Fees protests 'reflect young people's anger'

Demonstrations across the country reflect an enormous groundswell of anger against proposed increases to tuition fees, protesters said today.

Thousands of school pupils, students, lecturers and parents joined marches and occupied buildings in a bid to get their voices heard.

Students have accused Liberal Democrat MPs of planning to break their pledge to vote against raising fees.

Large numbers of protesters gathered in central London as further demonstrations took place in cities including Manchester, Liverpool, Sheffield and Bristol.

In London, Tom Lugg, 23, studying mental health nursing at Kingston University, Surrey, said: "It shows the young people of Britain are pretty angry.

"I don't agree with what some of them are doing but we have to empathise.

"Why should the next generation have to pay more? The Tories are hitting working families, just like they did with the Poll Tax."

Kate Thorogood, 18, studying adult nursing at Kingston University, said: "I think people are going about this the wrong way.

"I hope the message will get across because of the number of people here, but everyone is a bit wired and I don't agree with what they did to the van."

Former lecturer Derek Randall, 57, of Forest Hill, who has a daughter at university and two other children at secondary school, said: "I'm here with my son who's due to go to university next year.

"I wanted to be here because it's an attack on free education and I don't believe education is a privilege, it's a right.

"It will do nothing but widen the class divide.

"It's a much younger demonstration today, with pupils demonstrating against cutting the EMA (Education Maintenance Allowance).

"I don't know why they've kettled everyone in, they should just let everyone go slowly, especially when there are so many young people."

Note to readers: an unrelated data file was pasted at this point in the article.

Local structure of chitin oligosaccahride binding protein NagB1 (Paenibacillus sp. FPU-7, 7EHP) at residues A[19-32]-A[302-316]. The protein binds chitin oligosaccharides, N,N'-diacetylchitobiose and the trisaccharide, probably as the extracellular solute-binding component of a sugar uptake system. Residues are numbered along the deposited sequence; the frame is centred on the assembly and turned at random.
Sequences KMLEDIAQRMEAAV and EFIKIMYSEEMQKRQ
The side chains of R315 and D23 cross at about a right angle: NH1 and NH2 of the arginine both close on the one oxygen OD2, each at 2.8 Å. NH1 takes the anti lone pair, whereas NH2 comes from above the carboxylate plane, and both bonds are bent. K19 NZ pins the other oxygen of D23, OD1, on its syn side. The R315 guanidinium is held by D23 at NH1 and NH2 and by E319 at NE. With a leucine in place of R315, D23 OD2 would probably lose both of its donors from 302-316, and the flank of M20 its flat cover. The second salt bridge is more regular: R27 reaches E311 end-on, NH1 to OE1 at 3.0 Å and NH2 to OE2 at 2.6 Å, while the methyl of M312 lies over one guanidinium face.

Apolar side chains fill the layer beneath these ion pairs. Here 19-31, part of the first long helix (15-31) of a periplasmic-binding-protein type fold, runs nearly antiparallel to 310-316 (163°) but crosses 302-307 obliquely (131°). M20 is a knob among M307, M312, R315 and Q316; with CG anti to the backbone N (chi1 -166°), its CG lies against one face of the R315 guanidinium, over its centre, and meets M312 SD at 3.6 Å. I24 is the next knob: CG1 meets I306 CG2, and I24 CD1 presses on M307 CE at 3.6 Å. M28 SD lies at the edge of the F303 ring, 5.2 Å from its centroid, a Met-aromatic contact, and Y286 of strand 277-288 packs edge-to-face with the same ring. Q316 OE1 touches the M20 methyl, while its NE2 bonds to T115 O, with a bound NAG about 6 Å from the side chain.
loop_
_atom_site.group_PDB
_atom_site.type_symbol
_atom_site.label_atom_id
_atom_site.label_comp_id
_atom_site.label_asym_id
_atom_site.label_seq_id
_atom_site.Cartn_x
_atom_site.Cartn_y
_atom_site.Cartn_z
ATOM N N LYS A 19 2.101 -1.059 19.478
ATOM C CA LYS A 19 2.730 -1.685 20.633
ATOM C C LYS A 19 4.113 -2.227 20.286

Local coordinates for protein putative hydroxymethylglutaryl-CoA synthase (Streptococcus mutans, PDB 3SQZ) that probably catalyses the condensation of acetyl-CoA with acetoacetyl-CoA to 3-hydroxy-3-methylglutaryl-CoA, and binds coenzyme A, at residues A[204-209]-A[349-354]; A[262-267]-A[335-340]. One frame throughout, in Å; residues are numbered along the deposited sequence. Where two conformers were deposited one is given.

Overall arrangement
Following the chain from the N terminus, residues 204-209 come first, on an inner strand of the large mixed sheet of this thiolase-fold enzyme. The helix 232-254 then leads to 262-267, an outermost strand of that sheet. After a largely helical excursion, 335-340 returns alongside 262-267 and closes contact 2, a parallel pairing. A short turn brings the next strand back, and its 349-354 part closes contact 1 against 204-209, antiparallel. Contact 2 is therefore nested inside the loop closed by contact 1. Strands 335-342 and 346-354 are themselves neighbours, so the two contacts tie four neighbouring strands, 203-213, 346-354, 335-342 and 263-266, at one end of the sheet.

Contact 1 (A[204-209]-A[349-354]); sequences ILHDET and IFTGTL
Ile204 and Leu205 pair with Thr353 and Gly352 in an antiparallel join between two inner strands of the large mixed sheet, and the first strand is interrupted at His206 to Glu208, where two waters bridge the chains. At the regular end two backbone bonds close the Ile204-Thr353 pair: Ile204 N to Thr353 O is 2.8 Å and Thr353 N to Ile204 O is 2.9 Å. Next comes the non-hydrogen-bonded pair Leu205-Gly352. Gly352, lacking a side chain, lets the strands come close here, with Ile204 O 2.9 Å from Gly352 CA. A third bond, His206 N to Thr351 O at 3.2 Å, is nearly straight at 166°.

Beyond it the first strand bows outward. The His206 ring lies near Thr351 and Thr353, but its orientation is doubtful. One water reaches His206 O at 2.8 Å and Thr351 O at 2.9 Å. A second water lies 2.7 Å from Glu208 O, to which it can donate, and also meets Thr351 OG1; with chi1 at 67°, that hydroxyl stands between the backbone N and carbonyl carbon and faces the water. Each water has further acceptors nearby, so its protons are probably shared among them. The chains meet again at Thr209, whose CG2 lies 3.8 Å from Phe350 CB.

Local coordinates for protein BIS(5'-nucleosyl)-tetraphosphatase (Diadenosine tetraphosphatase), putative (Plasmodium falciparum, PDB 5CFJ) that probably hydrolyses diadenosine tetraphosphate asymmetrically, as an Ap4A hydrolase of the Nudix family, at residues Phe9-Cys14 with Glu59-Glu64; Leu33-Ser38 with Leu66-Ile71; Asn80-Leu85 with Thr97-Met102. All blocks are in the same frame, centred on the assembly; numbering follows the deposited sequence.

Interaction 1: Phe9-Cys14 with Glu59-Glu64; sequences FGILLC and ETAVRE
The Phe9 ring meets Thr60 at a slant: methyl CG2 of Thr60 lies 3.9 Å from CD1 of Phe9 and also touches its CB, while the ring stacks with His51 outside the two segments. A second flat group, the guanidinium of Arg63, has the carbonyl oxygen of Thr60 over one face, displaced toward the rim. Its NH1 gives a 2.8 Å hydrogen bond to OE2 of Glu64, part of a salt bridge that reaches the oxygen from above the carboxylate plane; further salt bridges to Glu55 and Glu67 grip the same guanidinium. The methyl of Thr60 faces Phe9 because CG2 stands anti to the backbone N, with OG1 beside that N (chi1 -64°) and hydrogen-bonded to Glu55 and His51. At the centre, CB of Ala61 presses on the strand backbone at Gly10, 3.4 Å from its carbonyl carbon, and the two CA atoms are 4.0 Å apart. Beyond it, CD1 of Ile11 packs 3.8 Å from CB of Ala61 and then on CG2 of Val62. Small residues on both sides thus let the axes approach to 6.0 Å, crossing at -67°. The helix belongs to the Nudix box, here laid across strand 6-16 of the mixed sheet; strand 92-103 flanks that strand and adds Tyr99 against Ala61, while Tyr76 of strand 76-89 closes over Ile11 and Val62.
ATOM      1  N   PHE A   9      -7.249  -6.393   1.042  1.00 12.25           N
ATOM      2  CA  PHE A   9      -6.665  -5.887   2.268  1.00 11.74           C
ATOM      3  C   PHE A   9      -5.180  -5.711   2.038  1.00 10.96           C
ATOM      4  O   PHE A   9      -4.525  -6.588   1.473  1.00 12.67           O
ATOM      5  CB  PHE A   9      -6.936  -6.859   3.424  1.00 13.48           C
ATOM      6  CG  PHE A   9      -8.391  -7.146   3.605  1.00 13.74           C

Freddie Winter, 19, from Wandsworth, south west London, studying at Lansdowne College, said: "I was at Millbank and it got overtaken by the violence.

"I don't think there'll be any of that today. Quite a lot of kids are here, school kids."

Griffin Dillyoung, 20, from Camden, north London, said: "I hope the message gets across this time.

"Everyone's quite hyped but I don't think it will turn violent.

"I wanted to be here because if someone can't afford to go to university, it's a complete waste of their talent, and that's not a good thing."

Several secondary school pupils wore their school uniforms as they marched in central London.

Melissa Relf, 18, from Essex, said: "We're not going to take this lying down, as the violence the other week showed. But it should be peaceful unless people hijack it."

A letter to Deputy Prime Minister Nick Clegg is expected to be delivered to Lib Dem HQ, which reads: "No amount of twisted reasoning from either you or Vince Cable can hide what everyone can see: you have lied to us.

"We call on you to withdraw Lib Dem support for Conservative cuts to our education system, or face the disappointment and anger of a generation that has been betrayed."

In Sheffield, Nina Fellows, 16, said up to 200 pupils had left her school - King Edward VII, in Broomhill, - to join the protest.